Ethical Performance
inside intelligence for responsible business


Emerging market CEOs ready to commit to CSR

October 2010

There’s good reason to believe emerging market countries will be in the vanguard of future CSR initiatives, according to an analysis of chief executive opinions in such nations.

A new breakdown of figures contained in a recent study of CEO views on sustainability showed that 66 per cent of business leaders in emerging market economies said sustainability was now ‘very important’ to their success, compared with 54 per cent in OECD nations.

It also found that 84 per cent said recent global economic difficulties have led them to increase alignment on sustainability within their business, compared with 71 per cent in the developed world.

The figures, revealed for the first time at the Academy of Business in Society (Eabis) annual conference in Russia last month, were compiled by looking in more depth at results of the largest ever global sustainability survey of senior executives, published by the management consultancy Accenture earlier this year (EP12, issue 3, p6).

Peter Lacy, managing director of sustainability services at Accenture, told the Eabis conference there were ‘reasons to be extremely positive’ about emerging markets taking up CSR enthusiastically.

‘CEOs in these countries see sustainability and success as indivisible going forward,’ he said. ‘They see it as a business imperative, not as something that’s nice to have or optional.’

He added: ‘It’s quite clear from the conversations we’ve had that a number of leading companies in emerging markets are more ambitious about the standards they can achieve than many businesses in OECD nations.’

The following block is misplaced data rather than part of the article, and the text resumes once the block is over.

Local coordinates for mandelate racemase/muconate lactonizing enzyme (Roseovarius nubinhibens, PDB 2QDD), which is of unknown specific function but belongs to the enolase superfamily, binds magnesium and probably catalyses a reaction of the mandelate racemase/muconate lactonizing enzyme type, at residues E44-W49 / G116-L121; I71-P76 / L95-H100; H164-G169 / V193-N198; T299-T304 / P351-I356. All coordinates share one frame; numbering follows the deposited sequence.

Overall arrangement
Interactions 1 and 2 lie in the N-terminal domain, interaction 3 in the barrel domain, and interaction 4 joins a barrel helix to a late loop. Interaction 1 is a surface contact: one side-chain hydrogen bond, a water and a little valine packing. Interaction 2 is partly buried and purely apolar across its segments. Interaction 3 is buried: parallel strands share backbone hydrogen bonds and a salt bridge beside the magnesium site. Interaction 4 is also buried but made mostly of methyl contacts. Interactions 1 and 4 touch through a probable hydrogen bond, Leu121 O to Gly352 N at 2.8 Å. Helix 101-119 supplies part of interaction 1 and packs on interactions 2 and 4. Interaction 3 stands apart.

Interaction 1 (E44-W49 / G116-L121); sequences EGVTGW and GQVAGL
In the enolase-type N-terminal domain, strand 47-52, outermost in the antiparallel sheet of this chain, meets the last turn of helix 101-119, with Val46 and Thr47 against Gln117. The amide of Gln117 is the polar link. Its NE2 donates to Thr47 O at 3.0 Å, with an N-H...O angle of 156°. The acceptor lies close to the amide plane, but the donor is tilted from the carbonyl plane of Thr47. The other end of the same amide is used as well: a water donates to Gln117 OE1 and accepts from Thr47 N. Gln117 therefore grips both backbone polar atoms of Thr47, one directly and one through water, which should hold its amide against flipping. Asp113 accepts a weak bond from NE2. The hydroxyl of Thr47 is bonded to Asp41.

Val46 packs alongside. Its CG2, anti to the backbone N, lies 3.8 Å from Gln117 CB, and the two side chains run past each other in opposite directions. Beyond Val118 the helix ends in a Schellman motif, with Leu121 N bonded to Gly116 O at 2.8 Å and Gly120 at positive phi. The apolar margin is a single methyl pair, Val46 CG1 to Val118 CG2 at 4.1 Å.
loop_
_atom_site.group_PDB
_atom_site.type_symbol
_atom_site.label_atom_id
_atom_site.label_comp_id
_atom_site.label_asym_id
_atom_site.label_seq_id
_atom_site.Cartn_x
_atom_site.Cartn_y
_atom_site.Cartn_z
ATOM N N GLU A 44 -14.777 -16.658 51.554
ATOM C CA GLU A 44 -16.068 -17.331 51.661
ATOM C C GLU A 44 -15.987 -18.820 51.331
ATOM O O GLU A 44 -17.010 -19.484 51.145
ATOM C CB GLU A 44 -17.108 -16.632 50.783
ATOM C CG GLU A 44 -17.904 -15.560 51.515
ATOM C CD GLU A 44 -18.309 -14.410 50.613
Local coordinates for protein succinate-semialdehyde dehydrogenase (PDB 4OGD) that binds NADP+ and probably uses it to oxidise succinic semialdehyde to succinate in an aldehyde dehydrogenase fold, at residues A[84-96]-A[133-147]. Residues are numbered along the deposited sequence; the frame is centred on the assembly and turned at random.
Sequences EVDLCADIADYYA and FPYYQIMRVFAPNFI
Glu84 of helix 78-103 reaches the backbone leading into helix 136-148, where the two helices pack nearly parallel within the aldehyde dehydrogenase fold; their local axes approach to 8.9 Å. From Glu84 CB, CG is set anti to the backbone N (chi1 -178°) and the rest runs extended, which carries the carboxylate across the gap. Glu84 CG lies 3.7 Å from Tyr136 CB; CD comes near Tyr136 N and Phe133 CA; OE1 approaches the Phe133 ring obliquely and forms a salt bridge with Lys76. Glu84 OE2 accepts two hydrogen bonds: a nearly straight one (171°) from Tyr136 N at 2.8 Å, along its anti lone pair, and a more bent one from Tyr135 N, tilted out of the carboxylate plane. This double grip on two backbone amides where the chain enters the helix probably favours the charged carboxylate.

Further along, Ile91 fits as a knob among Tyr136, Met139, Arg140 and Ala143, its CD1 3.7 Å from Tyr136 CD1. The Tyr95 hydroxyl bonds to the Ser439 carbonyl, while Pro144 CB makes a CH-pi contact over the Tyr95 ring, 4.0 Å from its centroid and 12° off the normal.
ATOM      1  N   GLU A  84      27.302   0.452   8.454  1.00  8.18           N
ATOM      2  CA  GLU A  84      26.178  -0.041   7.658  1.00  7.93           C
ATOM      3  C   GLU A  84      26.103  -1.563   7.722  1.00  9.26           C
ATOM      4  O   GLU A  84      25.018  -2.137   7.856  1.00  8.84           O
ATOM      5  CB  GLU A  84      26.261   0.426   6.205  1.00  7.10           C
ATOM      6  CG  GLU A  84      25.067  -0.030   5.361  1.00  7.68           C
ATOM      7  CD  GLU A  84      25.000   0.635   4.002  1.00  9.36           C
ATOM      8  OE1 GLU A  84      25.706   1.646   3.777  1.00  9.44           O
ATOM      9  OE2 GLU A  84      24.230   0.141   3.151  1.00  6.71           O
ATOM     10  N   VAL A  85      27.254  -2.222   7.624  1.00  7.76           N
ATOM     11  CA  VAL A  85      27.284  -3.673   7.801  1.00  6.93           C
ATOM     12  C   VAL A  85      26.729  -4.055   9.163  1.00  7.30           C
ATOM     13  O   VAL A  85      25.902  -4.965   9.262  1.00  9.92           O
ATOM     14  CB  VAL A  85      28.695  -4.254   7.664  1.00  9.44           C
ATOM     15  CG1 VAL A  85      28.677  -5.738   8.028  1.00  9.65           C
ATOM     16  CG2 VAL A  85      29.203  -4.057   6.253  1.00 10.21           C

However, the analysis, which drew on interviews or questionnaires completed with 766 chief executives worldwide, found significant differences between the outlooks of emerging market and developed nation CEOs.

Fewer of the former – 38 per cent as against 44 per cent – were personally motivated to improve their company’s social and environmental issues, while emerging nation business leaders were also happier to see government driving the agenda and were more likely to focus their attention on issues such as poverty, water, and food security, as opposed to western preoccupations with issues such as diversity and gender.

While Lacy said he was optimistic about the future health of CSR in the developing world, he issued a health warning on the results, as they are largely based on responses from companies that have signed up to the United Nations Global Compact.

Arthur Appleton, a member of the Evian Group Brains Trust, which advises the Evian group on policy in emerging markets, told delegates at the St Petersburg conference it would be unrealistic to expect firms in the developing world to move quickly into CSR mode.
He argued that many businesses in up and coming nations are likely to make mistakes similar to those historically committed by their OECD counterparts before acting to improve their social and environmental records.

Academy of Business in Society | Global | Emerging markets

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